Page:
How People are Using Paid Links Safely

September 6, 2012 // paid links, seo

Ok, I just want to start by saying I do not promote the use of paid links at all but there’s a technique which I’m seeing being used more and more that does help increase rankings and has very little if not any risk from Google.

Right, so link building has been happening more a less since the day Meta data spamming optimisation died a gruesome death many years ago. For a long time paid links have worked well and as a result of that a lot of content has been muddying up the waters in Google’s search results and making it very difficult for genuine search marketers to follow their increasing guidelines.

There are methods out there, such as the one I’m going to talk about which do still work – yes it may be an old method but that’s irrelevant, I’ve seen exception results for a long time. It’s the process whereby you build links to an already existing or trustworthy link therefore indirectly passing page rank and link value to the page and those links on it. There are many names for this method, pyramid link building, link wheels, indirect link building but they all work on the same principle. This can be a genuine link building method for white hat if done correctly but paid links are creating a problem for Google and those websites who worry about negative SEO.

So below you can see how traditionally building links to a page works, a website passes a percentage of its value (or PR) to the destination link, as a result your website gets more link value.

So indirect link building (as I like to call it) looks quite different:

So when you build links to an existing link on say the BBC which will pass good value and trigger trust signals left, right and center – you are in a sense boosting whatever you already have. Now the value is going to be a lot less than if you build directly but integrated into a long term SEO strategy this can work wonders for keyword performance.

Although Google has talked about how bad paid links have been for a long time now it’s only really been in 2012 that I’ve seen any real progress from them, with updates such as Penguin and its slightly comical unnatural links warning in July – but results have been improving.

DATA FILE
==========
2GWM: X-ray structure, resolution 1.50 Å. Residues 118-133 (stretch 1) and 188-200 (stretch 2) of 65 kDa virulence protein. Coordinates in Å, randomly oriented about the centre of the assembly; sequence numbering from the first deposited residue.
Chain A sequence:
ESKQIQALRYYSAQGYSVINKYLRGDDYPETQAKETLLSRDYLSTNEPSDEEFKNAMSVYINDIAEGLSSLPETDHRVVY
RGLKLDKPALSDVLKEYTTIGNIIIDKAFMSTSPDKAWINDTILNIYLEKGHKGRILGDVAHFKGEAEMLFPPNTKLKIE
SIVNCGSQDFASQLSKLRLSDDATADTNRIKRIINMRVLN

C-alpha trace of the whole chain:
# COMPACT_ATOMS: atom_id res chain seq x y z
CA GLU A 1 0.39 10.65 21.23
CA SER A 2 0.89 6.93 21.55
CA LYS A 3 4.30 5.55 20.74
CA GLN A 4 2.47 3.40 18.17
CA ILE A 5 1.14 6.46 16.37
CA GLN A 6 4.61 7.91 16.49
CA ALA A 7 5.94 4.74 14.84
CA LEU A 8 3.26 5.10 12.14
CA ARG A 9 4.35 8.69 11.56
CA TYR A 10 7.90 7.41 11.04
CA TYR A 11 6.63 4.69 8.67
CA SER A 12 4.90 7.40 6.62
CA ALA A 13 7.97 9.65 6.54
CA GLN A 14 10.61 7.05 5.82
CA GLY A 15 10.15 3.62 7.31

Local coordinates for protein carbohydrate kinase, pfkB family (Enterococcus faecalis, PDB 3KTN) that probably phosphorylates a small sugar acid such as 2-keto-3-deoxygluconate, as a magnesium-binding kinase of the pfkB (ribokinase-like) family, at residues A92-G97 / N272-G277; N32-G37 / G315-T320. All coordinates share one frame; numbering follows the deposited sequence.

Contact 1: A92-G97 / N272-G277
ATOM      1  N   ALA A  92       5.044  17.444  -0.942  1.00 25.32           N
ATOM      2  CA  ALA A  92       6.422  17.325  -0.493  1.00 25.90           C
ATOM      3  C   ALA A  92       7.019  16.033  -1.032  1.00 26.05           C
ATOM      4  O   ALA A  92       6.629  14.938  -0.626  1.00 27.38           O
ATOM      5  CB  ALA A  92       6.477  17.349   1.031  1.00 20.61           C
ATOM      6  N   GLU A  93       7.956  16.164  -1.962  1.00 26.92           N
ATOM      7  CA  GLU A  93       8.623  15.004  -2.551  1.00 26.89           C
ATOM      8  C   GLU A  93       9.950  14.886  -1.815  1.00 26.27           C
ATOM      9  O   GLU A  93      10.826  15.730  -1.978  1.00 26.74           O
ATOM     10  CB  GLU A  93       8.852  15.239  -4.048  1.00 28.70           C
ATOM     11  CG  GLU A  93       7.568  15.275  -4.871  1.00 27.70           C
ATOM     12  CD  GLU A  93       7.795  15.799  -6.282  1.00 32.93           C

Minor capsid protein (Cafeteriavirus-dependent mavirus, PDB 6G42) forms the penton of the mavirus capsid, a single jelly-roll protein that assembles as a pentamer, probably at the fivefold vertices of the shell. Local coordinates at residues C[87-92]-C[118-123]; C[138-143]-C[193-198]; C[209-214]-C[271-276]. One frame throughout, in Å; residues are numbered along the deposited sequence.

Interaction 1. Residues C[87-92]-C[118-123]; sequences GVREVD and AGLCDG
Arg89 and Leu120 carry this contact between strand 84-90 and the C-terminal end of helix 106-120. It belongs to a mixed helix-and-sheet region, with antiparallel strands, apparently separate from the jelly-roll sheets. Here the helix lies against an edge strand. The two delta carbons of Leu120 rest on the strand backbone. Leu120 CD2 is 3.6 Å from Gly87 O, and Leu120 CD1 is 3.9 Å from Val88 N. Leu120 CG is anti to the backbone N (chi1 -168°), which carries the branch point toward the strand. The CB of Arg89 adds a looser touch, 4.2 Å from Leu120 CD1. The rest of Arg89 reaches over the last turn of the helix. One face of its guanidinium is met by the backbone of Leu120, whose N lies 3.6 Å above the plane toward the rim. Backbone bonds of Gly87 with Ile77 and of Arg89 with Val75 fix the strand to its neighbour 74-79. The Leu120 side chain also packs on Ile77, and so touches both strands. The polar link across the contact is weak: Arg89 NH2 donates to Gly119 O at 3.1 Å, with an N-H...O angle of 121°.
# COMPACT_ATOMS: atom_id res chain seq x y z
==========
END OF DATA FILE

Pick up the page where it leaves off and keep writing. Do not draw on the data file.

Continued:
So Google’s got paid links cracked right?

Unfortunately not, as I’m seeing more and more paid links using this method – as you might expect they are not reinforcing already good links on places like the BBC but promoting content through places like PR web which are generally low quality to start with.

A very real problem with this is that people are starting to build paid links to websites that are using ethical means of link building putting them at risk. Some might call this negative SEO but in some cases they are in fact buying links indirectly without any Google risk and getting the SEO benefit.

What I believe Google might be doing about this is something mentioned in their update about the unnatural links warning:

We don’t want to put any trust in links that are artificial or unnatural. We recommend removing any unnatural links to your site. However, we do realize that some links are outside of your control. As a result, for this specific incident we are taking very targeted action on the unnatural links instead of your site as a whole. If you are able to remove any of the links, please submit a reconsideration request, including the actions that you took.

So the fact Google is taking action against the links themselves could mean that they may only penalise specific pages rather than whole websites – but still any way you look at it Google still has a problem here.

Matt Ridout

About the author

My name is Matt Ridout, I've been working in digital marketing for 9 years; worked for agencies and currently Head of SEO at fashion startup called Farfetch. Try to test my own theories.


  1. Link builders have been using this strategy for many years. It’s often sold as a “link wheel” with multiple levels, where a profile or page on a trusted domain is used as the first level (linking to the target site), propped up by second level links from less trusted domains, propped up by the third level, etc.

    When this type of link building is automated, which it usually is, I imagine Google could identify the footprint. Usually the second and third levels have massive numbers of links, and the anchor text isn’t that varied.

    In any case, buying links does still work, especially when the paid links are indistinguishable from natural links…which isn’t difficult at all to achieve.

  2. yep, the days of automated link building are certainly dying – good riddance. However, I agree with HungryPiranha that when done correctly, paid links absolutely still work. Screw Google

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